Thursday, July 1, 2010


The way to Sally’s goat farm is not without perils.  Herds of   suicidal  deer  whose supreme joy is the prospect of  close encounters with compact cars,  lurk in the woods. The ancient trees that border the road tend to shed branches large enough to impede traffic. If that is not exciting enough, we never fail to leave our maps behind. Inevitably, we try to call Sally for directions only to be reminded  that cell phones do not always work in her neighborhood. The best  thing to do in these circumstances is to  go to the Bakerton Fire House where the firepersons know every inch of the county.
You’re five minutes away almost there, mi’ja,” says a fireperson who will pass us in her  very cool red Mustang convertible a few minutes later.

Our arrival throws  the resident flock of  chickens into a panic. They cluck and run as if  voracious predators were in hot pursuit. We are not that hungry. The goats are, but they usually stick to a vegan diet. The chickens are safe. So are e as long as we keep our hands to ourselves.   Starbuck, an overenthusiastic fan of raw human blood, rushes to the fence in the fond illusion that we will forget that last time we met he thought  my hand with a tasty tidbit. I considered waving a borrowed blood donor card under his nose. He favors O pos.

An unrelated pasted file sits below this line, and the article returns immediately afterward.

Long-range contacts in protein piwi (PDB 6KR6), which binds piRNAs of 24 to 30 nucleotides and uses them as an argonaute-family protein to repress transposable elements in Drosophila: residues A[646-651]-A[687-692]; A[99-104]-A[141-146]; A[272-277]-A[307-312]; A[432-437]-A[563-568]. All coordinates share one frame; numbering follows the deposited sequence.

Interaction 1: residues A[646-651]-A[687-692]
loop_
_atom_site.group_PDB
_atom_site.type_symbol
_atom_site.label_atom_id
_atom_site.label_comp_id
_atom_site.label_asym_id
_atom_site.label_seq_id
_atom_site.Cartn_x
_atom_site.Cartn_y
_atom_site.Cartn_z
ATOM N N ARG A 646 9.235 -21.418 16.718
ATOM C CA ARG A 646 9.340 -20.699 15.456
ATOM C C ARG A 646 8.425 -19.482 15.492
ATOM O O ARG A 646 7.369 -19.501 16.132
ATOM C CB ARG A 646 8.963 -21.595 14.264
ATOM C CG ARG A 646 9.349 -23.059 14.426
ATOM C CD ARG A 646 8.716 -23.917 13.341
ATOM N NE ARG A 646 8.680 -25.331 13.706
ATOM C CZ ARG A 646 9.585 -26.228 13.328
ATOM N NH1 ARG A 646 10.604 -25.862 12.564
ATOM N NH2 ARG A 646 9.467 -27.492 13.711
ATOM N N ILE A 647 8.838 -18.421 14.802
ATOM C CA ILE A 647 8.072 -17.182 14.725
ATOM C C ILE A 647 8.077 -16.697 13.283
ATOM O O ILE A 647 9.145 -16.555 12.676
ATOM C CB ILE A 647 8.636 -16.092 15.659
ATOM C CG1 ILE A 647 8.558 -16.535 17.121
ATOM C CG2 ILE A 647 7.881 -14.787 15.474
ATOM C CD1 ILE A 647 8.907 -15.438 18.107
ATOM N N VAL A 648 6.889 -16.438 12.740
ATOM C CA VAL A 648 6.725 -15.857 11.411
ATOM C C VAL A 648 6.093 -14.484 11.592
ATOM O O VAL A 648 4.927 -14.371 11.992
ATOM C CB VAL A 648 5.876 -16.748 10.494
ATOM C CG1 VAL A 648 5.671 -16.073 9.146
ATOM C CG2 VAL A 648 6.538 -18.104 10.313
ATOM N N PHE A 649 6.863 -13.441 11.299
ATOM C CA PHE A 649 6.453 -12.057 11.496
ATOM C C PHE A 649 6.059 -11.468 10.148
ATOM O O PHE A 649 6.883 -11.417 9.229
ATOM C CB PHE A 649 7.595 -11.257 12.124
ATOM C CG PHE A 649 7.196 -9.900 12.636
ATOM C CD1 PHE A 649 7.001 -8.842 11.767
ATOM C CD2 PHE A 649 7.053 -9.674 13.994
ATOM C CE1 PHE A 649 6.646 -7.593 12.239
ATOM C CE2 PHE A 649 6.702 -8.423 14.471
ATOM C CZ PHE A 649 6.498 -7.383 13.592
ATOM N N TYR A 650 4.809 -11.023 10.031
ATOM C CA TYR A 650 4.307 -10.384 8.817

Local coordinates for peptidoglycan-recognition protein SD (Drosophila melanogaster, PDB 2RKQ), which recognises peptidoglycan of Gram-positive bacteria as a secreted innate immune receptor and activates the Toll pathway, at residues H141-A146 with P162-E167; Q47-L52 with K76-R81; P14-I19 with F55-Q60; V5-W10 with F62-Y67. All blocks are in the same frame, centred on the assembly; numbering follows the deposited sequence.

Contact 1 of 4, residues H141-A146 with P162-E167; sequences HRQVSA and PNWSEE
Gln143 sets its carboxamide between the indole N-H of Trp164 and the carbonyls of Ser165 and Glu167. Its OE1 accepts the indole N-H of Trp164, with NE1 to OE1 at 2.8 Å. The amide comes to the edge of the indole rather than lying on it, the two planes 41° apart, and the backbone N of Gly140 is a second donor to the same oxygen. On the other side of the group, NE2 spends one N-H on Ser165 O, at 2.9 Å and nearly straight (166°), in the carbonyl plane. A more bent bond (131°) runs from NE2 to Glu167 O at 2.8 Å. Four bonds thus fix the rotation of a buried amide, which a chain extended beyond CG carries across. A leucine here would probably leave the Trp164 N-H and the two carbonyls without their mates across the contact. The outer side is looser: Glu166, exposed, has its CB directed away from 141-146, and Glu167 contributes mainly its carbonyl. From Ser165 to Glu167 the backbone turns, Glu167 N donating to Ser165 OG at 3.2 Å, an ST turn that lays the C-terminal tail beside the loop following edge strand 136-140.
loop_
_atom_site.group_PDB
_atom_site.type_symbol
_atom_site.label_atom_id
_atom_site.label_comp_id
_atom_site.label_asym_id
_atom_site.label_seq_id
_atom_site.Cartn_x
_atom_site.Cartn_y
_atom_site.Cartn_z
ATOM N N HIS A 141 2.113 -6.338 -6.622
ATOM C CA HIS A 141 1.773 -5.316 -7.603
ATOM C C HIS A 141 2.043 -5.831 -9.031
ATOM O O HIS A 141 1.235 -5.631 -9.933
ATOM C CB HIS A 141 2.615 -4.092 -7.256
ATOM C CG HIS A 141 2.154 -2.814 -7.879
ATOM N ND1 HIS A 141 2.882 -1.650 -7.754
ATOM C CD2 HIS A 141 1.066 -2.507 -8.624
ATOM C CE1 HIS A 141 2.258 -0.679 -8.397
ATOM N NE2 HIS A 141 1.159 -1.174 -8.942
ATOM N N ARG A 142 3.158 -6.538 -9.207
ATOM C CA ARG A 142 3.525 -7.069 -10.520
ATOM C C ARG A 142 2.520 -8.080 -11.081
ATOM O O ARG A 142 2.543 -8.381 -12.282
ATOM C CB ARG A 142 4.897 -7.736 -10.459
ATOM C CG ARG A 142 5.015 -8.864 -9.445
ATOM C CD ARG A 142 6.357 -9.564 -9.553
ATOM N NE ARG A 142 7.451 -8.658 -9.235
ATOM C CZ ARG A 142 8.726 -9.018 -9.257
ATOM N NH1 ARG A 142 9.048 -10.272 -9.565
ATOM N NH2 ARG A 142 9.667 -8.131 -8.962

I cast an envious eye on Sally's asparagus and strawberry beds while she fetches fresh eggs from the chicken house. The chickens are not amused. They  cluck  the Internationale. e ignore them. Sally gives us  a  gallon of milk. Later in the day, the infanta ill make make a batch of herbed chevre. The following day she ill collect the hey and soak the cheese in brine  so that it will form a substantial  rind. Friday  we will be bake whey bread for a gathering at Murdoch Mountain.  We hope that Doug will be there with his cello and that  Berto will be there to tell jokes in Nabokovian English. We know  that the hummingbirds will make  an appearance and that we will be able to pick ripe wineberries when we hike to the lake. We will come home at dusk to watch the fireflies bathe  the heart shaped leaves of   the catalpa tree   in flickering greenish light.  We will have a bit more chevre, bread and a glass of wine and we will forget the difficukties of getting to Sally’s place.

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